What is an IPO?

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Feeling left out of the loop of the IPO buzz? The jargon, the hype, and the complexity can be overwhelming but you can fix that right now.

Gain complete clarity with our guide to what is an IPO, it breaks why companies choose to go public and list on a stock exchange, the pros and cons of doing so and lists famous past IPOs and potential future listings.


shutterstock_20420359_IPO Cover

Stock Exchange in New York | Shutterstock

Need to Know

●     An IPO marks the transition for a company from private to public, offering opportunities for capital growth but requiring transparency and market compliance.

●     Historical IPO performances vary significantly, demonstrating the potential for both substantial success and notable failures.

●     While upcoming IPOs attract investor attention, they also present risks and volatility inherent in IPO investments.

What is an IPO?

An initial public offering (IPO) is the process by which a business transforms from a private entity into a publicly traded company, whose shares are available for purchase by the general public on a stock exchange.

Almost any large publicly traded company you look at today, from Apple to Microsoft to Tesla and Nvidia started life as a private company. The other way public companies form is as a result of a merger or acquisition (M&A) but while this happens frequently, it occurs far less than a private company turning public, usually once it has reached sufficient size.


Source: Centerpoint Securities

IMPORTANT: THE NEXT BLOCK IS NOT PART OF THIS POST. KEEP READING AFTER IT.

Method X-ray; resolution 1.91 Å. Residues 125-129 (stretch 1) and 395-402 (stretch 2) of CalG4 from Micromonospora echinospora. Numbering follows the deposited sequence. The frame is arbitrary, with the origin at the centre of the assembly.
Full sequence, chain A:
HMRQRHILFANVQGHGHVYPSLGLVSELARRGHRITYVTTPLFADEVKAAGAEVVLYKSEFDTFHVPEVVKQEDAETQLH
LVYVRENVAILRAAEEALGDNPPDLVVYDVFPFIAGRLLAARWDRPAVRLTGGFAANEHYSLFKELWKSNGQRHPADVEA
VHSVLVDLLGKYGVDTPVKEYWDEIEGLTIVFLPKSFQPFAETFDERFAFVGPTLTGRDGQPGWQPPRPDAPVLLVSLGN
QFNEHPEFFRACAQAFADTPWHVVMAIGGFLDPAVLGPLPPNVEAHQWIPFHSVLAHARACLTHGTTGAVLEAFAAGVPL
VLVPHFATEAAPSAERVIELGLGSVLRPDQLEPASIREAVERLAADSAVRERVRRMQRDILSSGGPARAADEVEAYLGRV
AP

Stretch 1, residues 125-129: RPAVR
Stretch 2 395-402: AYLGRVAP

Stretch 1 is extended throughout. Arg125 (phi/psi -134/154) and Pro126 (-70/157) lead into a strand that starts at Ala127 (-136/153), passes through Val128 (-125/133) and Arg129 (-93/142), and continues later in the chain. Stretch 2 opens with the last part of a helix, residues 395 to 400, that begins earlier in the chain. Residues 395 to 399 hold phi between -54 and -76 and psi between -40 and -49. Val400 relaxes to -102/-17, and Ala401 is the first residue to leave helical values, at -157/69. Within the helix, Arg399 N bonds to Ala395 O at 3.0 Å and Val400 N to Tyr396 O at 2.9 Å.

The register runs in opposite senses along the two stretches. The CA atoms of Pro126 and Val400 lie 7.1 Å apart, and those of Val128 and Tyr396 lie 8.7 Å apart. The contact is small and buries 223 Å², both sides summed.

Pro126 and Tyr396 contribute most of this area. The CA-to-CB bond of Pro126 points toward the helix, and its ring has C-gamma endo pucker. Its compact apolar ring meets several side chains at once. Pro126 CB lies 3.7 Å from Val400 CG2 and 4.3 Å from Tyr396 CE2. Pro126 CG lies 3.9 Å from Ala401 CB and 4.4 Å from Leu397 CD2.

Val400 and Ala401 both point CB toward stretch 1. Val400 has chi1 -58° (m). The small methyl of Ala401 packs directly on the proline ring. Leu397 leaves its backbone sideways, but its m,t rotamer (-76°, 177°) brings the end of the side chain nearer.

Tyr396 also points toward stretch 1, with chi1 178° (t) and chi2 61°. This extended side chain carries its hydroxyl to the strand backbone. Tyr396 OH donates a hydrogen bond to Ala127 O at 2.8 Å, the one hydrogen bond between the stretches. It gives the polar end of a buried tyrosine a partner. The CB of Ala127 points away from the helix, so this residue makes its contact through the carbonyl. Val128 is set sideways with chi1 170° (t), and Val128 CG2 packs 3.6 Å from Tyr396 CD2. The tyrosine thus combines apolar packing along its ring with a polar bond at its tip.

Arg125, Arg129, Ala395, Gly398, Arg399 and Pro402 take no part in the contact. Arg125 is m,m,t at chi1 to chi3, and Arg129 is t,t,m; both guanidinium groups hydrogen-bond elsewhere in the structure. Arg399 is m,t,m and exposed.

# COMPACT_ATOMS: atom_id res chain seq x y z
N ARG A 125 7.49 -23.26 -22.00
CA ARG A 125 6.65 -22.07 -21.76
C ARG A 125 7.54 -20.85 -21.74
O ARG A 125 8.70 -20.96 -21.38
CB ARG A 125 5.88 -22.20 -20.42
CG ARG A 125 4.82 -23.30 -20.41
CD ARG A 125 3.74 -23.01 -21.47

In the context of legal business entities, private companies might be limited by shares (Ltd) or be private limited liability companies, depending on the jurisdiction. When these companies decide to go public, they transition into a public limited company (plc) or a corporation (Inc. or Corp.), accessible to any investor who wishes to purchase shares.

This transition is not merely a change in status; it involves a fundamental shift in how these entities operate, including adherence to the legal requirements set forth by securities regulators and exchanges. The IPO process democratizes ownership, allowing individuals and institutional investors to partake in the company's growth journey.

Why do companies IPO?

An IPO is a powerful vehicle for raising capital. By selling shares to the public, a company can access significant funds, which can be pivotal for scaling operations, funding research and development, or expanding into new markets.

Just as importantly, for the original investors and founders, an IPO represents an opportunity to realize the value of their investment, converting their equity stakes into liquid assets.

However, the benefits of going public extend beyond financial influx. An IPO enhances a company's visibility and credibility, establishing its presence in the global market. This elevated status can attract talented employees, foster strategic partnerships, and facilitate acquisitions. Public companies also gain a valuable currency in their shares, which can be used in mergers and acquisitions, providing a non-cash means to pursue growth opportunities.



 IPO Initial | Shutterstock


What are the Alternatives to an IPO?

An IPO is not necessarily the right approach for every company and the owners and managers have other ways to reach their objectives, for example:

Private Equity funds or investors provide capital in exchange for a significant stake in the company, enabling access to large amounts of money without public offering requirements.